· Low-head dams: These structures are difficult to see and can trap paddlers. Consult a map of the river before your trip and know where dams are located. Always portage (carry) your craft around them.
· Rapids: When approaching rapids, go ashore well upstream and check them out before continuing (scouting). If you see dangerous conditions, portage around them.
· Strainers: These river obstructions allow water to flow through but block vessels and could throw you overboard and damage or trap your craft. Strainers may include overhanging branches, logjams, or flooded islands. Strainers are also notorious for causing death by drowning.
- If paddling on rivers with whitewater rapids, any rapids designated as a Class III or higher, boaters are required to wear a properly fitting, U.S. Coast Guard -approved life jacket.
|Rules of the Road|
|What Paddlers Need to Know When Sharing the Waterways |
- Waterways have "lanes of travel" similar to a highway system. Know the area you plan to paddle. If you are near commercial waterways, the navigation charts change often and you need a current set.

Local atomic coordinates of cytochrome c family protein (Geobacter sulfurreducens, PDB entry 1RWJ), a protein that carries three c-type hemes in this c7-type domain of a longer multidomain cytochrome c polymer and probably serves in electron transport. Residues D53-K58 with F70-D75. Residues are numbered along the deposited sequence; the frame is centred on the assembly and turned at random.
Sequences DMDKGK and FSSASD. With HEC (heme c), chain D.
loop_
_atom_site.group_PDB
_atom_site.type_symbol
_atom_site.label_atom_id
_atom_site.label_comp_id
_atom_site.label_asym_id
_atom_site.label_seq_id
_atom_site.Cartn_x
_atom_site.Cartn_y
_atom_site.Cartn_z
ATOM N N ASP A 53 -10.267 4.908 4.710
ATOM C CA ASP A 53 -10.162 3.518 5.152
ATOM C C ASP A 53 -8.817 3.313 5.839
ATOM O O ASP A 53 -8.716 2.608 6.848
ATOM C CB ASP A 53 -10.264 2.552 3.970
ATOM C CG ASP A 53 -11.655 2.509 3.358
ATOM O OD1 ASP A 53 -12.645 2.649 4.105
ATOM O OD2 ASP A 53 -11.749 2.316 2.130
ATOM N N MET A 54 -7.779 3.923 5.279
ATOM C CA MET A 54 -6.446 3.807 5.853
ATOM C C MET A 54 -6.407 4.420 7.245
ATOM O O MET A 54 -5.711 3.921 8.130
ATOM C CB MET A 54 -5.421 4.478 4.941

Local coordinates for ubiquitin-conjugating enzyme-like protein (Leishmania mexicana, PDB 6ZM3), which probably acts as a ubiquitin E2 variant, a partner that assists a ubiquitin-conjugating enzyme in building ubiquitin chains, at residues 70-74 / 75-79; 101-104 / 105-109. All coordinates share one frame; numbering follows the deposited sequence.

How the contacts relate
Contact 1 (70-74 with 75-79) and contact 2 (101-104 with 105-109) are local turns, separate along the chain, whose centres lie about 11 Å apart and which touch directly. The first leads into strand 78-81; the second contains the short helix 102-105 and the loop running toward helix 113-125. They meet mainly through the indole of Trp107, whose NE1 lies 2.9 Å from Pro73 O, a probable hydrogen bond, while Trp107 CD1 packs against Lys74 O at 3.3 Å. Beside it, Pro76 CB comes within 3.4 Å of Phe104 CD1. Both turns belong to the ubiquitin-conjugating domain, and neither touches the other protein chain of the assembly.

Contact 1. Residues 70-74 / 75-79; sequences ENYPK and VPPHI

- The depth of the channel may limit deep-draft vessels. You, however, are mobile and agile. Make use of your ability to move out of the way. If you are not crossing the channel, stay close to shore. Large stationary objects offer a margin of protection.
- At night, a white light must be shown toward oncoming traffic. Bright colors not only help keep track of fellow paddlers, but make you far easier to see if separated from your craft.
- If motorized craft are nearby, you are far less likely to capsize if you turn your bow into the wave and don't take the wake broadside.
SEE AND BE SEEN:
- Wear bright, noticeable clothing.
- Use reflective tape on your paddle blades.
- Keep your whistle handy.
- Any vessel less than 20 meters should not impede the passage of a larger ship, whether under power or not.
- Monitor channels 13 & 16 on your VHF radio.